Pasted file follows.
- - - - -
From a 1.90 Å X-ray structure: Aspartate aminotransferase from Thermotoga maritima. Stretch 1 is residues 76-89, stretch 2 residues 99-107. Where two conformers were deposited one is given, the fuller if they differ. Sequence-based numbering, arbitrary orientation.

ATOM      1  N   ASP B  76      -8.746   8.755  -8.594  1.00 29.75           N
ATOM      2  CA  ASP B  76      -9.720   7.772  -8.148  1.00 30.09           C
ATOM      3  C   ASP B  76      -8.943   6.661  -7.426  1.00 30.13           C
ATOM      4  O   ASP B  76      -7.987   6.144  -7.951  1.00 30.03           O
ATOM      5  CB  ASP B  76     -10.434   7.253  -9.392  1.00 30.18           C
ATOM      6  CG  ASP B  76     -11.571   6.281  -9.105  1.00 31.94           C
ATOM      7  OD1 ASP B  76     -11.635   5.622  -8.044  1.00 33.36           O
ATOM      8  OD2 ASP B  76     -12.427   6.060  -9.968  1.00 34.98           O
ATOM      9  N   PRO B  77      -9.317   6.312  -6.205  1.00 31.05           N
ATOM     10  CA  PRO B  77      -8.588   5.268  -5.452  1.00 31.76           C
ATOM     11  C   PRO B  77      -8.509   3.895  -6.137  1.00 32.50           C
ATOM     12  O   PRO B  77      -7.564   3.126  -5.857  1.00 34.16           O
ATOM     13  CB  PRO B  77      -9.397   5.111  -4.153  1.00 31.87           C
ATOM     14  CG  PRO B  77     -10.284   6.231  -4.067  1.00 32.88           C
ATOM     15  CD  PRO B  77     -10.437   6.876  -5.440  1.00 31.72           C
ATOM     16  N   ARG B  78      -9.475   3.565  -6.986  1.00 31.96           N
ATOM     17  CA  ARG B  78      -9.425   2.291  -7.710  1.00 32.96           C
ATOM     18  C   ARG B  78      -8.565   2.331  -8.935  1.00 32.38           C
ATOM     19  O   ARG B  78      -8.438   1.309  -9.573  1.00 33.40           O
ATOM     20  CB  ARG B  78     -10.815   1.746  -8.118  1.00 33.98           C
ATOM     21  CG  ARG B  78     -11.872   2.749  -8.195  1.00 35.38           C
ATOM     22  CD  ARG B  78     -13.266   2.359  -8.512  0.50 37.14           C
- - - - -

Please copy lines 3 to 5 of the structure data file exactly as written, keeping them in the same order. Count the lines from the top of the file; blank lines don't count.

ATOM      2  CA  ASP B  76      -9.720   7.772  -8.148  1.00 30.09           C
ATOM      3  C   ASP B  76      -8.943   6.661  -7.426  1.00 30.13           C
ATOM      4  O   ASP B  76      -7.987   6.144  -7.951  1.00 30.03           O